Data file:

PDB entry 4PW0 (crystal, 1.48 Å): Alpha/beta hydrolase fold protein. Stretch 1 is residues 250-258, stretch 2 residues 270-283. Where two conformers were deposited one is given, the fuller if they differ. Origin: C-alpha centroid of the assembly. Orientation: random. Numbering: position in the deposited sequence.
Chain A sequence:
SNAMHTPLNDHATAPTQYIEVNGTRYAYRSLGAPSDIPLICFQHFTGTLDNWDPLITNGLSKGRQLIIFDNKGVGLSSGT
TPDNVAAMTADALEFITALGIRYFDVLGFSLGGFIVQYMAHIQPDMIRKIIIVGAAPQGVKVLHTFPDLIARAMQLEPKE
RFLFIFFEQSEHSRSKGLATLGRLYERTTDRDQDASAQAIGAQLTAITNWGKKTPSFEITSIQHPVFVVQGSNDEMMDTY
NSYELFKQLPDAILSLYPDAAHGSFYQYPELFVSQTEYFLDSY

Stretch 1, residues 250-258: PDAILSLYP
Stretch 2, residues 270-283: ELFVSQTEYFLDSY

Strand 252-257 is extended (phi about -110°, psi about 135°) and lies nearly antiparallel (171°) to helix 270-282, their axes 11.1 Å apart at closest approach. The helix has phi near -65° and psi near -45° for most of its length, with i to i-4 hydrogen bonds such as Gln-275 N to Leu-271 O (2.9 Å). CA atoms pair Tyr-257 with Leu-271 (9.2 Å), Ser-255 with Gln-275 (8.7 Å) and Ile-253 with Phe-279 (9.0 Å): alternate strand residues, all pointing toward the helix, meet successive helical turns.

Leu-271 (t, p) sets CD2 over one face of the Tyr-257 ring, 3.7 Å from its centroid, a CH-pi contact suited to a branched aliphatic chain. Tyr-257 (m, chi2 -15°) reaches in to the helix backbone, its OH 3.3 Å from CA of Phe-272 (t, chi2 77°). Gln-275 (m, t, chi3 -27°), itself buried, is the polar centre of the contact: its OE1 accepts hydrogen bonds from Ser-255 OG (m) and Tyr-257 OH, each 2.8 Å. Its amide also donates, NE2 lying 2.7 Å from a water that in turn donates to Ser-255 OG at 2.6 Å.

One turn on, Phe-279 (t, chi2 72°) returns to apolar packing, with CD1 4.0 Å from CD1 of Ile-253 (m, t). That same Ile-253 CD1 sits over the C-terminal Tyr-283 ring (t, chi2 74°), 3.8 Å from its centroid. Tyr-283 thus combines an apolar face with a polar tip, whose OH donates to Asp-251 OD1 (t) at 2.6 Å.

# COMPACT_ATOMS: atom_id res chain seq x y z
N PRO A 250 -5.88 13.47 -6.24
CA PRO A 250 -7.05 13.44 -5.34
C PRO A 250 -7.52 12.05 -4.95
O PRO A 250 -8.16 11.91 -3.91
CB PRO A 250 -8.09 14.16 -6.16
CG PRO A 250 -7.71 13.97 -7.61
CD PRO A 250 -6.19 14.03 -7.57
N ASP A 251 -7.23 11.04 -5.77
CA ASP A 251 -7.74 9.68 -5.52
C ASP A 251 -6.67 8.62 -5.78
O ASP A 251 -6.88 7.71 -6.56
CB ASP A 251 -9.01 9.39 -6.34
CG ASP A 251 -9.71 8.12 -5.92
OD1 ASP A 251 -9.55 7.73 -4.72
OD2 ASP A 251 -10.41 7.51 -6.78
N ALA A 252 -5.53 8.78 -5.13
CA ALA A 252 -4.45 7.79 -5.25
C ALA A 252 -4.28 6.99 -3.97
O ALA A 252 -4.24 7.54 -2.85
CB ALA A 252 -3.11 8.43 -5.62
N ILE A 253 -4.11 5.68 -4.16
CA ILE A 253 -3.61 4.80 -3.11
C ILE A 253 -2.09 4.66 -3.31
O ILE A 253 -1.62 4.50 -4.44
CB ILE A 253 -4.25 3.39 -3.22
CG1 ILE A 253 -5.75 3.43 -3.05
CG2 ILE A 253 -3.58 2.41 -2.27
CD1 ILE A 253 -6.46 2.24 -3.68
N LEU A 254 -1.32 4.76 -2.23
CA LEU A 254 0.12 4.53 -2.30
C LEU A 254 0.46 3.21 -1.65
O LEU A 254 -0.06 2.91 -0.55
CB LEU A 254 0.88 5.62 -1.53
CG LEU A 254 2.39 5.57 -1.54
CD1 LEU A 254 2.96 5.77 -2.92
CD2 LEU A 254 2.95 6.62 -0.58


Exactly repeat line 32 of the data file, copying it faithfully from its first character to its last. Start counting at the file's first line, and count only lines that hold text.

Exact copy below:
CB ALA A 252 -3.11 8.43 -5.62